On 12 November Carlson led Companies B and E back to the woods at Asamama. Throughout the day enemy messengers attempted to enter the bivouac site under the mistaken notion that it still belonged to their side; the raiders killed 25 of them. In the afternoon Carlson ordered Company C to join him there. The next day he observed enemy units moving in the vicinity, and he placed artillery and mortar fire on five separate groups. After each such mission the raiders dealt with Japanese survivors trying to make their way into the woods. On 14 November Carlson decided to pull back to Binu. That same day a Company F patrol wiped out a 15-man enemy outpost that had been reported by native scouts.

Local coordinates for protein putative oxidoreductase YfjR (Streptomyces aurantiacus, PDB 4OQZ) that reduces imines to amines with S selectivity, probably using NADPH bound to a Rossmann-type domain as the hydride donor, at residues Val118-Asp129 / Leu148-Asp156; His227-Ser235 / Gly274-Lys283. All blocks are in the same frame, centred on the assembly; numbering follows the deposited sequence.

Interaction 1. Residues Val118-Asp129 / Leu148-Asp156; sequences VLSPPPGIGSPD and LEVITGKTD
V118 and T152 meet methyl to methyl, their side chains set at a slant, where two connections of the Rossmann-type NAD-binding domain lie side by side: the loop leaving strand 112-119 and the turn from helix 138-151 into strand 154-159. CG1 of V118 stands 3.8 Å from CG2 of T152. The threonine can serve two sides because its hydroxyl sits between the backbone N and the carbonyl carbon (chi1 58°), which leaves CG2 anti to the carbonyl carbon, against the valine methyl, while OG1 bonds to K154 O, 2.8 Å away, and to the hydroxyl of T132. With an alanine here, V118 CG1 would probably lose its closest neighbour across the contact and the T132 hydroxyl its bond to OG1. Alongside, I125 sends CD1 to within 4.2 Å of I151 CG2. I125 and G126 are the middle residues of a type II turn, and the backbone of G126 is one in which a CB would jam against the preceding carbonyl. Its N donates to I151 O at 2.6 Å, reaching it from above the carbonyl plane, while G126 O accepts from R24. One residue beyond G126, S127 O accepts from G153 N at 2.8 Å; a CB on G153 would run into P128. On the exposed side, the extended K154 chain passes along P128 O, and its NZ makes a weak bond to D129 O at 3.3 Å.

After a brief period to rest and replenish at Binu, the 2d Raiders moved their base camp to Asamama on 15 November. During two days of patrolling from that site, Carlson determined that the main enemy force had departed the area. At Vandegrift's request, the raider commander entered the perimeter on 17 November. Vandegrift directed Carlson to search for "Pistol Pete," an enemy artillery piece that regularly shelled the airfield. The battalion also was to seek out trails circling the perimeter, and any Japanese units operating to the south. The raiders moved forward to the Tenaru River over the next few days.

On 25 November Company A arrived from Espiritu Santo and joined the battalion. For the next few days the 2d Raiders divided into three combat teams of two companies apiece, with each operating from its own patrol base. Each day they moved farther into the interior of the island, in the area between the headwaters of the Tenaru and Lunga rivers. Carlson remained with the center team, from which point he could quickly reinforce either of the flank detachments.